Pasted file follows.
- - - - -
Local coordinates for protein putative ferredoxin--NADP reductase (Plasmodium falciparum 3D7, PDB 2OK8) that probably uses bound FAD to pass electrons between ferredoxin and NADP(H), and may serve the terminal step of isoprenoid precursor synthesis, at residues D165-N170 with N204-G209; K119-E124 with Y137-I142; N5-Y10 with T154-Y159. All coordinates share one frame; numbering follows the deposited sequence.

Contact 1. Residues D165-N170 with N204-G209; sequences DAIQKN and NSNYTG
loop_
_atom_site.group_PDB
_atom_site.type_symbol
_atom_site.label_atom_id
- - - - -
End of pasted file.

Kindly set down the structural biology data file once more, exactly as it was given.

Local coordinates for protein putative ferredoxin--NADP reductase (Plasmodium falciparum 3D7, PDB 2OK8) that probably uses bound FAD to pass electrons between ferredoxin and NADP(H), and may serve the terminal step of isoprenoid precursor synthesis, at residues D165-N170 with N204-G209; K119-E124 with Y137-I142; N5-Y10 with T154-Y159. All coordinates share one frame; numbering follows the deposited sequence.

Contact 1. Residues D165-N170 with N204-G209; sequences DAIQKN and NSNYTG
loop_
_atom_site.group_PDB
_atom_site.type_symbol
_atom_site.label_atom_id